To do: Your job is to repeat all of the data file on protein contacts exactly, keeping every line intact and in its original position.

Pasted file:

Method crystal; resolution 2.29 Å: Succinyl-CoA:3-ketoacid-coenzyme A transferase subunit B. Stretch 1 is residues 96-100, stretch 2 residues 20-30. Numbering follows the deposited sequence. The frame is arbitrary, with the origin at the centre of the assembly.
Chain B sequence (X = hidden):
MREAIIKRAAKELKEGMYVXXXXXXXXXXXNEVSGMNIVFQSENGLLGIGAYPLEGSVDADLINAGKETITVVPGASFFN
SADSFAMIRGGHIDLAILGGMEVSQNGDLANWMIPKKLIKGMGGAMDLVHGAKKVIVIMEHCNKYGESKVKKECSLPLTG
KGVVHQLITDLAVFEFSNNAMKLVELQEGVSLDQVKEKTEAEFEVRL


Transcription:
Method crystal; resolution 2.29 Å: Succinyl-CoA:3-ketoacid-coenzyme A transferase subunit B. Stretch 1 is residues 96-100, stretch 2 residues 20-30. Numbering follows the deposited sequence. The frame is arbitrary, with the origin at the centre of the assembly.
Chain B sequence (X = hidden):
MREAIIKRAAKELKEGMYVXXXXXXXXXXXNEVSGMNIVFQSENGLLGIGAYPLEGSVDADLINAGKETITVVPGASFFN
SADSFAMIRGGHIDLAILGGMEVSQNGDLANWMIPKKLIKGMGGAMDLVHGAKKVIVIMEHCNKYGESKVKKECSLPLTG
KGVVHQLITDLAVFEFSNNAMKLVELQEGVSLDQVKEKTEAEFEVRL